How to Pick Up a Dropped Stitch

Dropped stitches can cause knitting to unravel, so you must pick up (fix) that dropped stitch. This video shows you how to find dropped stitches and how to fix them as you knit.

How to Bind Off Your Knitting

Finish your knitted piece by binding off (or casting off) to secure the stitches in the last row that you’ve completed. This video shows you how to bind off to ensure that your knitting doesn’t unravel.

Weaving in Ends

Learn how to weave in your loose ends the correct way.

Learn How to Crochet – Part 1 – Basics for the Absolute Beginner

This video is the first of a two-part series designed for the absolute beginner of crochet – as well as crocheters who want to review basic concepts. Topics covered include holding the hook & yarn, chain, single crochet, turning your work and finishing the project. Viewers will also learn how to create an easy dishcloth with this video. For more free crochet patterns, tips and tutorials, please go to http://naztazia.com.

Learn How to Crochet – Part 2

This video is the second of a two-part series designed for the absolute beginner of crochet – as well as crocheters who want to review basic concepts. Topics covered include beginning double crochet, half double crochet, triple & treble crochet, back loops, chaining between stitches, slip stitch, circles and crocheting in the round.

Patterns I Have Used

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I like to work through patterns myself before deciding if I want to reuse them. These are the ones I’m reusing and why.

Basketweave Baby Blanket

BasketweaveBabyBlanketA baby blanket is a great first large project. I keep one ready at all times. In my first year of knitting, I went to FOUR baby showers! The basketweave design is simple to knit, but makes a beautiful finished project. After using this pattern a half-dozen times, I have created my own pattern with variations:


Below is the original pattern from Lion Yarn:

Lion Yarn Basketweave Baby Blanket  (Download the PDF from me HERE.)

I found out pretty quickly while doing this project that I’m not good at counting rows. Especially when the rows are 134 stitches wide. Also, I found out that although the pattern called for 4 BALLS of yarn, they really meant 4 SKEINS of yarn. (In this case, a skein is equivalent to 2 balls for a total of 8 balls.) Additionally, when I got near the end, I found that even that wasn’t enough yarn. I needed an extra skein to finish. After reviewing the pattern, I found the problem. The original pattern called for using Lion Brand Babysoft yarn. Each skein is 5oz and 459 yards long (solid colors). When I went to buy the yarn, Bernat Softee Baby yarn was on sale and it was also 5oz. Unfortunately, it must be a thicker yarn because a 5oz skein is only 362 yards. Thus my need for the 5th skein. You would run into the same problem with Babysoft prints at 367 yards.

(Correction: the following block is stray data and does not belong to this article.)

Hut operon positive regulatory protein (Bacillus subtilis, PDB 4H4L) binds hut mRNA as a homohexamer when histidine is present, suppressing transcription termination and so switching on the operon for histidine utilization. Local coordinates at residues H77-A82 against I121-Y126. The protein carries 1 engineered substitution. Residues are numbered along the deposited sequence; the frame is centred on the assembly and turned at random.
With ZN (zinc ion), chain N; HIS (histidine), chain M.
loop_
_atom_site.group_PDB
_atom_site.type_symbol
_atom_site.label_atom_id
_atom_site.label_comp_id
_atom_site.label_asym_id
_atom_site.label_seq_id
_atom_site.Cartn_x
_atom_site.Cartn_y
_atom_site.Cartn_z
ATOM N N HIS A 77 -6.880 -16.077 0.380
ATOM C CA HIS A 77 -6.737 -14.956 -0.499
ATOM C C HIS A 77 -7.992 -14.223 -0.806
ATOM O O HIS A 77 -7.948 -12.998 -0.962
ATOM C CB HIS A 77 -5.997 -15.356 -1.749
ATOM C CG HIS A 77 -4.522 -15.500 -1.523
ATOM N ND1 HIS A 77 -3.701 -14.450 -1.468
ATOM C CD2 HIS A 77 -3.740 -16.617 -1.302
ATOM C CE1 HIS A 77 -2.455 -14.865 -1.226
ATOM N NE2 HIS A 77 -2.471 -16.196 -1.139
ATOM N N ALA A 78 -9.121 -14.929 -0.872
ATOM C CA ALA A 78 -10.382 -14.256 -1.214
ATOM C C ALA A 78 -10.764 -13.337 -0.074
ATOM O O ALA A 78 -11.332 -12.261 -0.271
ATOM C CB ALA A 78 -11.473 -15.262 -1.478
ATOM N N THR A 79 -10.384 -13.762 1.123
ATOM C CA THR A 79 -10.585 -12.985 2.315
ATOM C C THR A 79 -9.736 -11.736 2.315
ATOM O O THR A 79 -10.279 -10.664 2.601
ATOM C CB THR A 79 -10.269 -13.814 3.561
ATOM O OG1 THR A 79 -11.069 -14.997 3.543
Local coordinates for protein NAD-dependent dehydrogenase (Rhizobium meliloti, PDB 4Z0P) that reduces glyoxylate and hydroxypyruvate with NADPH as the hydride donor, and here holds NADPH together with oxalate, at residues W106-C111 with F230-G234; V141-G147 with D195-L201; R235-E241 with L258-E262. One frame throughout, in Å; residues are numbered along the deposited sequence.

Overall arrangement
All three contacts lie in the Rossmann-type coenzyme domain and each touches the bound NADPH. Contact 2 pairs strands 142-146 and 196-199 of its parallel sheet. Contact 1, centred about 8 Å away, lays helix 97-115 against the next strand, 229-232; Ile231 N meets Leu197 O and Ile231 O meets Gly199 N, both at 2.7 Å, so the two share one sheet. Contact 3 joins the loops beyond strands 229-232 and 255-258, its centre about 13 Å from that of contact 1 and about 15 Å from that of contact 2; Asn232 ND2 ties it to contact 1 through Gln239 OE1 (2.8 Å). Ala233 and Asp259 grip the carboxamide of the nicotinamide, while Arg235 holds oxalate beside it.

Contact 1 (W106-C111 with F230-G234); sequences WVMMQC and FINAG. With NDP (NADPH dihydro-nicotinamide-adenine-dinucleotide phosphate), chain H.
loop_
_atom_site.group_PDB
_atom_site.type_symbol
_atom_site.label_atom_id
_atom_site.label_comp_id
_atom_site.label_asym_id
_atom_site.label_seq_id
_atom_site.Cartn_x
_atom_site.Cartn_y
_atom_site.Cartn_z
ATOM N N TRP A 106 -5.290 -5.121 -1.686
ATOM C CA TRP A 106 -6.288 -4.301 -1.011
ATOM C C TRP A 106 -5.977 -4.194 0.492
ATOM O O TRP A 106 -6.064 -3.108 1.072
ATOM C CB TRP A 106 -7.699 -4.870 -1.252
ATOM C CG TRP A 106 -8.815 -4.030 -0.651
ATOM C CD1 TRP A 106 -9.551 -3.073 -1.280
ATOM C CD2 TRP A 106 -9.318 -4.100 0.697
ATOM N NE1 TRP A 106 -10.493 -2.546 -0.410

You also need to pay attention when knitting this pattern, with the 10 knit & 10 purl stitches that alternate across and then alternate every 12 rows. I had to back out multiple times after screwing this up while watching TV. I now listen to audiobooks while knitting this so I can keep my eyes on it.

Because of the many reasons listed above, my patter includes the following:

  • One side of the blanket has 12 stitches and the other has 13 stitches. This helps you keep track of what row you’re on.
  • The pattern includes a chart that you can use to check off each row as you knit it.
  • My pattern specifies how much Softee Baby yarn to use.

Time to Complete: About 45 hours.


DishclothsThis dishcloth pattern was given to me by my aunt. It was a copy of an old typed pattern. If you look at the image, you’ll see a green dishcloth made from a solid color and another one made from a self-striping yarn in a beige/pink/white color set. You actually knit this on the diagonal, so the striping is diagonal, which adds visual interest. Here is a copy of the original pattern:

Aunt Pat’s Dishcloth Pattern

This pattern has a few different stitches that you will need to learn: Slipstitch, Yarn Over (YO), and Knit 2 together (K2tog). You can learn all of those from the YouTube videos included above.

I found that this was a great pattern to knit mindlessly. You start with 4 stitches and continue adding a stitch to each row until you get to 45 stitches. Then you reduce a stitch on each row with the K2tog until you get back down to 4 stitches.

Time to Complete: About 2 1/2 hours.

Pot Holder

PotHolderThis is a pattern that I edited a little. The pattern was simple enough. Knit a square then add a crochet loop at the top. Here’s the original pattern:

Lion Brand 1-Hour Knit Potholder

The changes I made were to do a Purl stitch on the first and last stitch of every knitted row. I also knitted it with 2 strands of yarn instead of 3. I did that by accident since I had only bought 2 balls of the color I needed. Also, make sure you watch the videos on how to crochet a chain stitch for the loop.

This pattern was also easy to knit mindlessly.

Time to Complete: About 1 1/2 hours.

Scarf – Quick & Cozy

ScarfThis is one of those crazy patterns made with super-thick yarn and size 50 needles!  The scarf is actually pretty wide, but curls up to look more rounded.

Lion Brand Quick & Cozy Marylebone Road Scarf

I found that I could make two scarves out of the 3 skeins of yarn. I did this by weighing one of the skeins before starting, then stopping just before the weight was down to half of the original. (Yay, kitchen scale!) These will make great gifts and they don’t take long to knit.

This pattern was also easy to knit mindlessly.

Time to Complete: About 1 hour.


Author: Steph